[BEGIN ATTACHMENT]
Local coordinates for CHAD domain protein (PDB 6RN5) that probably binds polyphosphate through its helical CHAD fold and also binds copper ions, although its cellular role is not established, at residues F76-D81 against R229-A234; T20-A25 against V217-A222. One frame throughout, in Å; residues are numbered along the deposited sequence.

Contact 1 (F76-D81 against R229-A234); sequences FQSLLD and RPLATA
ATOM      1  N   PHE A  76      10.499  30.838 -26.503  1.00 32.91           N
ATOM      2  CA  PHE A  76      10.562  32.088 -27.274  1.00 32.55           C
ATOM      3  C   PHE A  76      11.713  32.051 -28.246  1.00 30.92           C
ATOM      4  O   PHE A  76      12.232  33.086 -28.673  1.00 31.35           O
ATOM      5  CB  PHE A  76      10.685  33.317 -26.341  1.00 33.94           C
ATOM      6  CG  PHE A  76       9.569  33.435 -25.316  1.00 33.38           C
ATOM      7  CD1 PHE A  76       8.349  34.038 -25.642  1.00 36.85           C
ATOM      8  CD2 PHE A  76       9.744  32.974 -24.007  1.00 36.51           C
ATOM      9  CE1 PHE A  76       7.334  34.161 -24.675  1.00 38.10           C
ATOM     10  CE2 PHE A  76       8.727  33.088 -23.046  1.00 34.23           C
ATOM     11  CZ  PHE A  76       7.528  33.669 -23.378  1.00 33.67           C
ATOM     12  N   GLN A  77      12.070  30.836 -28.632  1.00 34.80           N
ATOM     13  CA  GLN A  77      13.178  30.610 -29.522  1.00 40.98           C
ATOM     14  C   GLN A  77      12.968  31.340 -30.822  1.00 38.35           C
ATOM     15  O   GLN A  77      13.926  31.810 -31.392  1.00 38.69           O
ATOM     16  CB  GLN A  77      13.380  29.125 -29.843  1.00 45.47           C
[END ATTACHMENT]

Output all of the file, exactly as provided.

Local coordinates for CHAD domain protein (PDB 6RN5) that probably binds polyphosphate through its helical CHAD fold and also binds copper ions, although its cellular role is not established, at residues F76-D81 against R229-A234; T20-A25 against V217-A222. One frame throughout, in Å; residues are numbered along the deposited sequence.

Contact 1 (F76-D81 against R229-A234); sequences FQSLLD and RPLATA
ATOM      1  N   PHE A  76      10.499  30.838 -26.503  1.00 32.91           N
ATOM      2  CA  PHE A  76      10.562  32.088 -27.274  1.00 32.55           C
ATOM      3  C   PHE A  76      11.713  32.051 -28.246  1.00 30.92           C
ATOM      4  O   PHE A  76      12.232  33.086 -28.673  1.00 31.35           O
ATOM      5  CB  PHE A  76      10.685  33.317 -26.341  1.00 33.94           C
ATOM      6  CG  PHE A  76       9.569  33.435 -25.316  1.00 33.38           C
ATOM      7  CD1 PHE A  76       8.349  34.038 -25.642  1.00 36.85           C
ATOM      8  CD2 PHE A  76       9.744  32.974 -24.007  1.00 36.51           C
ATOM      9  CE1 PHE A  76       7.334  34.161 -24.675  1.00 38.10           C
ATOM     10  CE2 PHE A  76       8.727  33.088 -23.046  1.00 34.23           C
ATOM     11  CZ  PHE A  76       7.528  33.669 -23.378  1.00 33.67           C
ATOM     12  N   GLN A  77      12.070  30.836 -28.632  1.00 34.80           N
ATOM     13  CA  GLN A  77      13.178  30.610 -29.522  1.00 40.98           C
ATOM     14  C   GLN A  77      12.968  31.340 -30.822  1.00 38.35           C
ATOM     15  O   GLN A  77      13.926  31.810 -31.392  1.00 38.69           O
ATOM     16  CB  GLN A  77      13.380  29.125 -29.843  1.00 45.47           C